The UK National Cyber Security Centre wrote a pragmatic high-level example of what questions to ask your suppliers: https://www.ncsc.gov.uk/guidance/supplier-assurance-questions
If you get your supplier on the phone and ask them the questions suggested, then you have done some due diligence. However, proving it might be tricky, so most people elect to fill out a questionnaire instead. That way you've got precise questions and the answers are documented for future reference and to serve as evidence of exactly what you (and your supplier) said.
If you need help deciphering a due diligence questionnaire, getting some procedures and policies written, or want to ask your suppliers questions, Pre-Emptive can help - just get in touch.
The Dreaded Questionnaire
Once you start writing a questionnaire for your suppliers, you'll probably find that for every topic there are umpteen sub-topics, sub-headings and additional areas you want to explore. You're free to do so, but remember that someone's got to actually answer all these questions, which takes up their time - and in some cases, answering a single question may take hours and hours to answer correctly. Too few questions may not be enough to claim you took "reasonable care", but too many questions (or lots of irrelevant questions) make it hard for people to do business with you - which ultimately means you'll end up paying more for the same thing.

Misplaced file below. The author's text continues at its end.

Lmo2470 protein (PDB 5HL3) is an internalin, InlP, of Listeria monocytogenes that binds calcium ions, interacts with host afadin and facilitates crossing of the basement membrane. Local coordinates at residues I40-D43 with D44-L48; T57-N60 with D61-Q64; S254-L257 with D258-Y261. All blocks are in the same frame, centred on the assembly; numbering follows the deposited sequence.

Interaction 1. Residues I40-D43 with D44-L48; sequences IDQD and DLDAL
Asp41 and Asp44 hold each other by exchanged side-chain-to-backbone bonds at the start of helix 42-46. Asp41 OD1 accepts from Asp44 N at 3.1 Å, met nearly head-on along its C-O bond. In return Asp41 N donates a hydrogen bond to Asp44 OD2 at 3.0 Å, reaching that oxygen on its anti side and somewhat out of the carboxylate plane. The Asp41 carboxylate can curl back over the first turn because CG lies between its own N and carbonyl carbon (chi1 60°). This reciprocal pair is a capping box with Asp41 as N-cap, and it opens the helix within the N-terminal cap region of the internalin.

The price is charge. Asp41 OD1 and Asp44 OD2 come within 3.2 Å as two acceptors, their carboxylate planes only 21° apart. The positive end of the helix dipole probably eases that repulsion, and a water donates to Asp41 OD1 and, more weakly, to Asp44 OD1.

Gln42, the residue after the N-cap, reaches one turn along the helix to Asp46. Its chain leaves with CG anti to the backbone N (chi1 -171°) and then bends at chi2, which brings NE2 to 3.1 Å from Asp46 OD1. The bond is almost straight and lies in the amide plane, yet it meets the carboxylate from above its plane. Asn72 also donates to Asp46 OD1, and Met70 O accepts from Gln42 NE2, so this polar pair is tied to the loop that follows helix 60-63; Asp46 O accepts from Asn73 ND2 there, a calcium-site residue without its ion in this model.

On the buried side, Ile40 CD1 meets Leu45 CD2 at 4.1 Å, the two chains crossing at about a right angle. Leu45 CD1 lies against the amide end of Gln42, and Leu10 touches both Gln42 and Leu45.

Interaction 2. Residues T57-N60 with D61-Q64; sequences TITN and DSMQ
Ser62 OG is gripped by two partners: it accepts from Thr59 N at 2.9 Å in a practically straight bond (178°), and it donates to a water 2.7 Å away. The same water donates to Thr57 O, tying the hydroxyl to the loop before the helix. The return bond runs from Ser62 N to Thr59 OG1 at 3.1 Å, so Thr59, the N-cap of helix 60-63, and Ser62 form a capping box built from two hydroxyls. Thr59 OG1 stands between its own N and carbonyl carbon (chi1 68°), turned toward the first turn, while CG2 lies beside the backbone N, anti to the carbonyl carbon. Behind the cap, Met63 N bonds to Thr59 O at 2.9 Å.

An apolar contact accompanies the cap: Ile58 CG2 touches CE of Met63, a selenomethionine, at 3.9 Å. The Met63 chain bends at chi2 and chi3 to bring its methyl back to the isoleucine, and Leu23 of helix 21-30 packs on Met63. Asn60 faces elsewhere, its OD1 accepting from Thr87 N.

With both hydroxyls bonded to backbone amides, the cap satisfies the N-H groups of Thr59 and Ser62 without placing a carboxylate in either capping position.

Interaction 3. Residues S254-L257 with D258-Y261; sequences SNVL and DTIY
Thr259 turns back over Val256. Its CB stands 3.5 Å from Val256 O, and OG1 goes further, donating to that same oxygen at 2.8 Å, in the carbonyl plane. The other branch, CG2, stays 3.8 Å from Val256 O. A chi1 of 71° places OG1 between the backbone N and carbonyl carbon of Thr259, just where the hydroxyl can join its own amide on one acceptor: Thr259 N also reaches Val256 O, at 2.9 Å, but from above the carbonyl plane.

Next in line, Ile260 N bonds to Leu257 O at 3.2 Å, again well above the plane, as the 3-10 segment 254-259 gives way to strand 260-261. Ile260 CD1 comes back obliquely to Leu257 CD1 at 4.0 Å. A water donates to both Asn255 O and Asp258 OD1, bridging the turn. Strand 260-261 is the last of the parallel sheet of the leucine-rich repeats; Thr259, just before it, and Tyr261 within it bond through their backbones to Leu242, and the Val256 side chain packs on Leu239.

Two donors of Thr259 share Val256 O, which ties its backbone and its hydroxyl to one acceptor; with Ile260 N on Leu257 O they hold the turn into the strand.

It also turns out that asking questions can be hard. If you're too open-ended or not clear enough, then you won't get the answers you want. If you're too precise then all you get back is "yes/no" type responses which don't necessarily tell you what you want.
Over the years we've seen some real clangers of questions that are seemingly impossible to understand, let alone to answer correctly. Then again, sometimes you find the questions have been really well written and reviewed and whilst there may be lots of them, they're quite easy to answer.
Here are some of the sorts of questions we've seen (these ones are pretty reasonable!):